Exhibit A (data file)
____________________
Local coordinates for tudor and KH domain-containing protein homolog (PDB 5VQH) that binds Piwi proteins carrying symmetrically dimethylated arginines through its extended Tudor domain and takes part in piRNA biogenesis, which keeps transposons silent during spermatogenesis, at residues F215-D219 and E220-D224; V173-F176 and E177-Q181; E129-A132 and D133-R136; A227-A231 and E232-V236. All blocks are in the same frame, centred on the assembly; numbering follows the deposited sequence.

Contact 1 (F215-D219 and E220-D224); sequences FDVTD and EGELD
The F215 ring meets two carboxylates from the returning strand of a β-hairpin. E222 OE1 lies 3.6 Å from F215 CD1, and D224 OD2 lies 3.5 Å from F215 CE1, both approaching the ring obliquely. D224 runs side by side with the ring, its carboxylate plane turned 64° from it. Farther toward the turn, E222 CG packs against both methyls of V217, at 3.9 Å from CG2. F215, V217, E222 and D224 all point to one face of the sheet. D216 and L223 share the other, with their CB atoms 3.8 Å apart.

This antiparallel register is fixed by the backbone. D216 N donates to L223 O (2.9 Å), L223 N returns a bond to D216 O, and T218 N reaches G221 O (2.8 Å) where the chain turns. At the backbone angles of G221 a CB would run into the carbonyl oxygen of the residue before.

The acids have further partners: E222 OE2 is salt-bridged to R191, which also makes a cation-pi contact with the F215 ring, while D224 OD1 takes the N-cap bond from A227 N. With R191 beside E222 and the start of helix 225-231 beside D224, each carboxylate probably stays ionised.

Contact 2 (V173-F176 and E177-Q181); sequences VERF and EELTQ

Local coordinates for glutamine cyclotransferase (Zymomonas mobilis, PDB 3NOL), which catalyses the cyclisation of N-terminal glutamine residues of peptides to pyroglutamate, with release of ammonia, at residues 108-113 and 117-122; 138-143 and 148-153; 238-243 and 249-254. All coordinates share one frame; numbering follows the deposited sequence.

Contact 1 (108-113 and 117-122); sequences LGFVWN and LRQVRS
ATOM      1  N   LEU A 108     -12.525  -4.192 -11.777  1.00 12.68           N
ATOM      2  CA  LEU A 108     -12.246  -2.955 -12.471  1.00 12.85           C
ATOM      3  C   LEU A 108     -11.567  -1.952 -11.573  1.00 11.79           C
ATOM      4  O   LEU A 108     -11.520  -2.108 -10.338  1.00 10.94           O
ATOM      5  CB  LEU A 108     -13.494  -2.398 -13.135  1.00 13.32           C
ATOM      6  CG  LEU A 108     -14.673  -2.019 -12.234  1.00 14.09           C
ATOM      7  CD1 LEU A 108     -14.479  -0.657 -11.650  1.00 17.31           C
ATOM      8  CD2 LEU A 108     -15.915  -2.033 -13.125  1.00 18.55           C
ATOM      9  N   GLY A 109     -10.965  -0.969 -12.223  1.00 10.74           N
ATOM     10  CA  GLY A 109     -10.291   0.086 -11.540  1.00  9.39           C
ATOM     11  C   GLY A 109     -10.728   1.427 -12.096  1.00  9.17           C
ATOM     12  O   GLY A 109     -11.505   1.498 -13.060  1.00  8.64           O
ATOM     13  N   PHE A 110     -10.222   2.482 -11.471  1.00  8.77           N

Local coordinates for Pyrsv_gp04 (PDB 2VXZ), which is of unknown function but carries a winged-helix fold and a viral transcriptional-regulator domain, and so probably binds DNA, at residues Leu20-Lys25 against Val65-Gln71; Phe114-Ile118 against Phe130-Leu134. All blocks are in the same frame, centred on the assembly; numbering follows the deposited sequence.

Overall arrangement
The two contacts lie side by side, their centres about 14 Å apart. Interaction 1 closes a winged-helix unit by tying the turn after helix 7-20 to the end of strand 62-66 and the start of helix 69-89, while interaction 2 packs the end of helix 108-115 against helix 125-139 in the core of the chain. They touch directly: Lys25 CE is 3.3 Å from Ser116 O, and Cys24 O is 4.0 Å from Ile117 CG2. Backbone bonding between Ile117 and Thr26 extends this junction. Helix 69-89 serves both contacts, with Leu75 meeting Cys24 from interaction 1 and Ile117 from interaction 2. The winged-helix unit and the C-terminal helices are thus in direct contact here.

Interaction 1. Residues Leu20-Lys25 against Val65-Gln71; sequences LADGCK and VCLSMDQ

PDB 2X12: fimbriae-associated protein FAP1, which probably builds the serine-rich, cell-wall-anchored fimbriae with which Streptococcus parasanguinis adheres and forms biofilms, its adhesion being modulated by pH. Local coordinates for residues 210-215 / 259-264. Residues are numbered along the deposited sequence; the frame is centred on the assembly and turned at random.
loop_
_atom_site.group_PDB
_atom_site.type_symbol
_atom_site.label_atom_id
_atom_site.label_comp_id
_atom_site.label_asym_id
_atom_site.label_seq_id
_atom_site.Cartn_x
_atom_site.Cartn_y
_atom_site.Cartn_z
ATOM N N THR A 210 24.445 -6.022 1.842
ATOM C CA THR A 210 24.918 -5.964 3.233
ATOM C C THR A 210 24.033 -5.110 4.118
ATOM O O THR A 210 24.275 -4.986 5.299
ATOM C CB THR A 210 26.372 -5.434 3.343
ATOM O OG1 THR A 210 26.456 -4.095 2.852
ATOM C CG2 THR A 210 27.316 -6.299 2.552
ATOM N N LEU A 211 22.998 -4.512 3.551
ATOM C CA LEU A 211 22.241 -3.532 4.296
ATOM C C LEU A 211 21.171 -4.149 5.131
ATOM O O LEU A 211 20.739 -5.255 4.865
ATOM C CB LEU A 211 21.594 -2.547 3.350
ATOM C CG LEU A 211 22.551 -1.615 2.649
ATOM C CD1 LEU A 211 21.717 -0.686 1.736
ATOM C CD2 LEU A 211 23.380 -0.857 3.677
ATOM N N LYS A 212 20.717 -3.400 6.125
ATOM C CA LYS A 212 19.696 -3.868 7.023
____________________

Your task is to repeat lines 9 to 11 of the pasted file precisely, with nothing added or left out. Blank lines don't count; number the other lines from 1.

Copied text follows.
ATOM      1  N   LEU A 108     -12.525  -4.192 -11.777  1.00 12.68           N
ATOM      2  CA  LEU A 108     -12.246  -2.955 -12.471  1.00 12.85           C
ATOM      3  C   LEU A 108     -11.567  -1.952 -11.573  1.00 11.79           C